Introducing My ‘MS Popeye-Spinach Hypothesis’
For any younger readers, and by that I’m guessing 45 and under, may I present the cartoon character Popeye the Sailor Man.
He got himself out of scrapes by downing a can of spinach, which supercharged his muscles. There was none of that nonsense of de-stalking raw young leaves and adding a drizzle of walnut oil and a pinch of sea salt before tossing it into a crunchy, yummy side salad. That would have taken far too long when he was being-a-battered!
A 2018 study published in the journal Scientific Reports noted that ”approximately three out of four MS subjects are affected by bilateral upper limb dysfunction.” Mine began the moment I had my first infusion of Lemtrada (alemtuzumab) five years ago.
Overnight, my right hand immediately started cramping up. This continued to spread until my entire arm was affected.
The inexorable demyelination of my neurons has now put my arm into a constant state of flex. Without an inordinate quantity of drugs to relax it, I would be in incessant screaming agony. I know this because I was, until all of the following drugs were prescribed.
Similarly harmonious is baclofen.
Finally, I also have diazepam, which is perhaps better known by its older brand name, Valium. This drug was originally prescribed to deal with the regular spasms of my arm, which reduced me into a weeping mess. Then I found that if I took the maximum dose every night, my right arm would become somewhat useable the next day.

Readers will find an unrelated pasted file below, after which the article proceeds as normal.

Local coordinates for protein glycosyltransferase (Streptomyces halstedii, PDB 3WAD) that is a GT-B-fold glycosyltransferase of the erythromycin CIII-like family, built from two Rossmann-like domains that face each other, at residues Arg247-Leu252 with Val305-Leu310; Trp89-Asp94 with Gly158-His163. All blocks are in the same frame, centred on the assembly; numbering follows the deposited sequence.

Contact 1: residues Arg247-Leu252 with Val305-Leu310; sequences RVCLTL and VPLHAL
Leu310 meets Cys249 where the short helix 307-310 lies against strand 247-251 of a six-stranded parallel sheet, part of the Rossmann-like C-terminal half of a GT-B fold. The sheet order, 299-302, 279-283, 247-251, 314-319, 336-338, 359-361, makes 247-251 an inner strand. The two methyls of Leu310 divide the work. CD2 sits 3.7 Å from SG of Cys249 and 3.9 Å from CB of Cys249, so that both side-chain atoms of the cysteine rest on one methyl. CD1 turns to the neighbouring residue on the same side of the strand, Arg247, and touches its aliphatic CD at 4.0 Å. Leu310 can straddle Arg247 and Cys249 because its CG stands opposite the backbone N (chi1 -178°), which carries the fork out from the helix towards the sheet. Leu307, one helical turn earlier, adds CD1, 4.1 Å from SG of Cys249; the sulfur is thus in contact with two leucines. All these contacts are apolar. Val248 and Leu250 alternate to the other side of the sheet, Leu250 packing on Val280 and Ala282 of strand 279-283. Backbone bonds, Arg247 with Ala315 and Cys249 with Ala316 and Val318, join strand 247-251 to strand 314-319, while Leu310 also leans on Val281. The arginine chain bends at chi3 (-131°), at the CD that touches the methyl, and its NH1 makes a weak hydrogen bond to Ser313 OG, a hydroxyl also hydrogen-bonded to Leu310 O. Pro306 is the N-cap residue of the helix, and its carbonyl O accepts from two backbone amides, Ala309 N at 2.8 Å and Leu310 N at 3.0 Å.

Actually, this occurred during a recent hospital stay. I no longer had control of my drugs, and they kept offering me two capsules every night. This was real bliss, as the constant shouting of a few of the distressed and confused patients simply faded into the darkness.
At this point, diazepam no longer reduced me to a puddle the next morning. I was becoming used to it, or technically, “tolerant.” However, I’d only been prescribed the maximum dose of two 5 mg capsules in extremis (such as during a spasm).
I phoned my doctor, as it was about time to fess up.
Immediately, my behavior changed, and I started taking just one dose every second day, at most. A warning of possible dementia as a side effect was enough for me. Diazepam is also supposed to be habit-forming; if you enjoy nights of total oblivion, it’s the drug for you. I prefer having dreams in which at least I get to walk, or even run, around; never flying, though, which is a tad prosaic!
So why the Popeye reference?
I got quite morose — OK, depressed — last weekend when I tried to put a stocking and foot wraps on my left leg. This is for another of my MS-derived comorbidities, lymphedema. A few months ago, I could just about do this. Well, I managed this time, but only barely.
Then I realized that I was no more disabled than before. It’s just that my right arm could no longer bend as far, because its muscles were in an even greater state of flex. Because I can hardly use that arm, my gun should have shrunk. But I realized that it actually was bigger than I ever had managed in all my years of sport.
That’s my “MS Popeye-Spinach Hypothesis”: that the constant constriction of my arm is building up the muscle. There’s plenty of references on the internet to MS causing muscles to shrink, but I couldn’t find any causing the opposite effect.
I like spinach, but I really don’t down cans of it!
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